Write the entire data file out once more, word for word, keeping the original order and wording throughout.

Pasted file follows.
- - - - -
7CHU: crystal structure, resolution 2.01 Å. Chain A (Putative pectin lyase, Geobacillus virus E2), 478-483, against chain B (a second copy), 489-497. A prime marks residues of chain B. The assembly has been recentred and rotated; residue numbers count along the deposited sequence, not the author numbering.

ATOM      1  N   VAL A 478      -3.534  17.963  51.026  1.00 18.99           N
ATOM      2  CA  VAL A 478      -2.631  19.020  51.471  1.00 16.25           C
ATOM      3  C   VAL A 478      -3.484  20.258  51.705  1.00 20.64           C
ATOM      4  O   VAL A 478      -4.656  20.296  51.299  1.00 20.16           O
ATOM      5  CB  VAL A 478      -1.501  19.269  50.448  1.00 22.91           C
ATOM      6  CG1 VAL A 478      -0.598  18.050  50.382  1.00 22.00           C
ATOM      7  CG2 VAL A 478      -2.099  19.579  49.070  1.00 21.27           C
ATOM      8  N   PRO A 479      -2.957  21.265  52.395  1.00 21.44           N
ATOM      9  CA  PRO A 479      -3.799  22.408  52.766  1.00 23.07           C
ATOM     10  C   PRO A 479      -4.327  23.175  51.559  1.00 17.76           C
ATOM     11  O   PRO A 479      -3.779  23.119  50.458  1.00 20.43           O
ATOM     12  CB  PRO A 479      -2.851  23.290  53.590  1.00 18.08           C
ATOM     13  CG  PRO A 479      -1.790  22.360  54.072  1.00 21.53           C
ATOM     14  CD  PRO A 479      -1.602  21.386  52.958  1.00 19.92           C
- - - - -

7CHU: crystal structure, resolution 2.01 Å. Chain A (Putative pectin lyase, Geobacillus virus E2), 478-483, against chain B (a second copy), 489-497. A prime marks residues of chain B. The assembly has been recentred and rotated; residue numbers count along the deposited sequence, not the author numbering.

ATOM      1  N   VAL A 478      -3.534  17.963  51.026  1.00 18.99           N
ATOM      2  CA  VAL A 478      -2.631  19.020  51.471  1.00 16.25           C
ATOM      3  C   VAL A 478      -3.484  20.258  51.705  1.00 20.64           C
ATOM      4  O   VAL A 478      -4.656  20.296  51.299  1.00 20.16           O
ATOM      5  CB  VAL A 478      -1.501  19.269  50.448  1.00 22.91           C
ATOM      6  CG1 VAL A 478      -0.598  18.050  50.382  1.00 22.00           C
ATOM      7  CG2 VAL A 478      -2.099  19.579  49.070  1.00 21.27           C
ATOM      8  N   PRO A 479      -2.957  21.265  52.395  1.00 21.44           N
ATOM      9  CA  PRO A 479      -3.799  22.408  52.766  1.00 23.07           C
ATOM     10  C   PRO A 479      -4.327  23.175  51.559  1.00 17.76           C
ATOM     11  O   PRO A 479      -3.779  23.119  50.458  1.00 20.43           O
ATOM     12  CB  PRO A 479      -2.851  23.290  53.590  1.00 18.08           C
ATOM     13  CG  PRO A 479      -1.790  22.360  54.072  1.00 21.53           C
ATOM     14  CD  PRO A 479      -1.602  21.386  52.958  1.00 19.92           C